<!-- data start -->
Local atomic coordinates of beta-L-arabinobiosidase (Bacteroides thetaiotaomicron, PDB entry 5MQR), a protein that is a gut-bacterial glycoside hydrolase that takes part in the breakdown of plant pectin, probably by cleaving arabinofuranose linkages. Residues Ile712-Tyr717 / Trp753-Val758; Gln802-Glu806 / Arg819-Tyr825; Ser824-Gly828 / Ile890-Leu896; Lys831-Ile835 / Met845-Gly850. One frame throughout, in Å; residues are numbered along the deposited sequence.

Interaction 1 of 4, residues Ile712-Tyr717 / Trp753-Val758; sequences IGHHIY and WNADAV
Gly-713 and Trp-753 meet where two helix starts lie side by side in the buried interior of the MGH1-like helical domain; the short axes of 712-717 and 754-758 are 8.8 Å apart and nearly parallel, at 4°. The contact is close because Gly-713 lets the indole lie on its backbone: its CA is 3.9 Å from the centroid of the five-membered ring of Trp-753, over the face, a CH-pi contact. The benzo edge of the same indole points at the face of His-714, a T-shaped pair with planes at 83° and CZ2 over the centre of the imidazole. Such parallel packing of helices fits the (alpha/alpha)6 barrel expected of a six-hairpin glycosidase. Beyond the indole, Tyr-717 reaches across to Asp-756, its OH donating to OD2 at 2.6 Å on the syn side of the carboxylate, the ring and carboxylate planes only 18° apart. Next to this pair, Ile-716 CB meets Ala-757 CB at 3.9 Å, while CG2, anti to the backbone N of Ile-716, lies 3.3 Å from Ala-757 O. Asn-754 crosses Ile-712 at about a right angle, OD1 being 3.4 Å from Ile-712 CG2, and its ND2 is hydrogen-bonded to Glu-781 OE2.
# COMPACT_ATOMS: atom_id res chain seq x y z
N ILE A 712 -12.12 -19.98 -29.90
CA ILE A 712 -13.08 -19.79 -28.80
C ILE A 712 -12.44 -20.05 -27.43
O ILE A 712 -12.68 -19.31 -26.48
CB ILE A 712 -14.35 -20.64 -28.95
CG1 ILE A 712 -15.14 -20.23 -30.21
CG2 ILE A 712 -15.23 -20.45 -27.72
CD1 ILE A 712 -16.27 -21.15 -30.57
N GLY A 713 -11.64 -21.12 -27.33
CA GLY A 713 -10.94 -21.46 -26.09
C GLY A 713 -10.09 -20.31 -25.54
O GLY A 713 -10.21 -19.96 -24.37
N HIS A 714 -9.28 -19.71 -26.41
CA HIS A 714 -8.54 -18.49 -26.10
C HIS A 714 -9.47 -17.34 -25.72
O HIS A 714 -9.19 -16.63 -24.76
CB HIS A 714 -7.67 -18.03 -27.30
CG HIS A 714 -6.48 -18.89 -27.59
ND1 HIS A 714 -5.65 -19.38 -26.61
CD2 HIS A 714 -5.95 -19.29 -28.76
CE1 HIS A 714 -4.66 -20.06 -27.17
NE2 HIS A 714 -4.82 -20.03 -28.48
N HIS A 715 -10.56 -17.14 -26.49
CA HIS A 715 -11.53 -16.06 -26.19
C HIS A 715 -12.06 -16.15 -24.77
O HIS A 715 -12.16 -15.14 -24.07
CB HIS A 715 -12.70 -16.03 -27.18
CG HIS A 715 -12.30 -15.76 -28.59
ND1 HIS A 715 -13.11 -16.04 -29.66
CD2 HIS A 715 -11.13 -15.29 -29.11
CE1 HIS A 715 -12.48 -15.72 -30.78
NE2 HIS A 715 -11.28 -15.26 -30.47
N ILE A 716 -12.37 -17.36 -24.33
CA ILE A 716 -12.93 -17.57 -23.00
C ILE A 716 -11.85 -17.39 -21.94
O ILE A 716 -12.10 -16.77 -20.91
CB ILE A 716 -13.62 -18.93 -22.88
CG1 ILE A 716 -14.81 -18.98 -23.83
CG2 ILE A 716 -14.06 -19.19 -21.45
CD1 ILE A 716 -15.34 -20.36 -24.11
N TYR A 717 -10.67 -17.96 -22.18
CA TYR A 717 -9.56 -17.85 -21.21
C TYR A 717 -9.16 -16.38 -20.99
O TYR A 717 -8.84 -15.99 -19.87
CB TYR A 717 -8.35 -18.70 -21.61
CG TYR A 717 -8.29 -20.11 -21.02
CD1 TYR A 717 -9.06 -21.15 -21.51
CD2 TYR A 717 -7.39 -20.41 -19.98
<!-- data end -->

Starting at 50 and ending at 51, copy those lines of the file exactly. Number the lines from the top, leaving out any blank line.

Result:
CG TYR A 717 -8.29 -20.11 -21.02
CD1 TYR A 717 -9.06 -21.15 -21.51